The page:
Furthermore, there are some awkward balancing issues.  Through most of the game, you’re slaughtering tons of zombies or taking cover during a firefight with Special Forces, and both those scenarios work quite nicely.  When you start mixing in aggressive, resilient mutants or end-of-level boss battles, you start to see how uncomfortable the game’s mechanics can be.

For example, hunters (big gorilla-like reptiles) will pounce on you without hesitation.  Hiding behind cover doesn't help, and the control scheme makes dodging their leaps difficult at best and totally ineffective at worst.  As a result, I would regularly get knocked down repeatedly by hunters so that I couldn't do anything to respond, even on the easiest difficulty setting.

The squad's medic staring down a hunter.
Boss battles can be quite frustrating as well, as they tend to last well beyond what’s entertaining.  Sure, it’s more realistic to have to unload hundreds of bullets into a monster to bring it down, but when it takes several minutes of continually circling and shooting at big beasts to end a fight (with no real indication that your attacks are actually dealing damage), the game gets to feel incredibly tedious.  Here, too, the difficulty settings don’t help much, as big battles still feel like a lot of work with minimal reward.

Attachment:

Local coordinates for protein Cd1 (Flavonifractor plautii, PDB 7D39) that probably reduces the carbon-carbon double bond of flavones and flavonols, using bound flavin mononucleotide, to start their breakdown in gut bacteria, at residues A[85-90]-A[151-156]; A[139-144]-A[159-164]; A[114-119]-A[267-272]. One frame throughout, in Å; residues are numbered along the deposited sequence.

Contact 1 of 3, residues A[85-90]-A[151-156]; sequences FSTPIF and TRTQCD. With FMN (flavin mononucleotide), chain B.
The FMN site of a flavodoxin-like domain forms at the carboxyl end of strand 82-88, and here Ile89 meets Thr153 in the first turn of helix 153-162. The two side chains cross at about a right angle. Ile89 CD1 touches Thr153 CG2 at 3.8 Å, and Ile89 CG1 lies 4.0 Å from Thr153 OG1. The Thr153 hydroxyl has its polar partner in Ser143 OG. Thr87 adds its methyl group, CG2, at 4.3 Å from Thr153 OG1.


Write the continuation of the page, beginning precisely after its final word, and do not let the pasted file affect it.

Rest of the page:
To make matters worse, the spectrum of character classes is a cool idea, but the way of unlocking skills and weapons discourages the player from experimenting with different classes.

At the end of a stage, you’ll be awarded some amount of experience points based on your performance.  You will then spend those XP on unlocking or upgrading class skills or unlocking new starting weapons to take into a stage.  That aspect of the system is fine; the problem lies in the fact that the rate of earning XP is much too low given the cost of those unlocks and upgrades.  After playing through the campaign one full time, I had enough XP to purchase several skills for one character class and upgrade them, but I couldn't afford upgrades for other classes and didn't purchase any weapons.

As a result, you’re faced with a choice: do you upgrade the skills for one class to make it more effective, do you spread the XP around and leave yourself a bit underpowered with weaker skills overall, or do you sacrifice skills to get better weapons?  It seems like you’re punished for experimenting with your XP spending, as you’ll have to replay a mission or two to make a change if you decide you’d prefer a different class/style.

Series protagonists Claire Redfield and Leon Kennedy make an appearance in this well-crafted cutscene.
All in all, it’s a very frustrating experience.  Killing waves of zombies is fun, and the occasional firefight isn't bad, but the overall difficulty, the balance of XP and boss fights, and the general spread of scenarios prevent the game from being really fun.

Perhaps you've noticed that I haven’t mentioned the Versus multiplayer modes.  The reason is simple: nobody’s playing it.  Over the course of a few weeks of searching, I was never able to get into a Versus match, so it’s impossible for me to comment on it at this time.  As mentioned earlier, the online community has already been buried.

Operation Raccoon City is an interesting game for Resident Evil veterans, but its gameplay presents a unique challenge due to questionable design and there’s generally not a whole lot of value within.  While it’s generic and tedious, there are some entertaining bits, but it’s not worth the investment unless you’re a seriously hardcore Resident Evil fan.

My Rating: 3/10 – bad.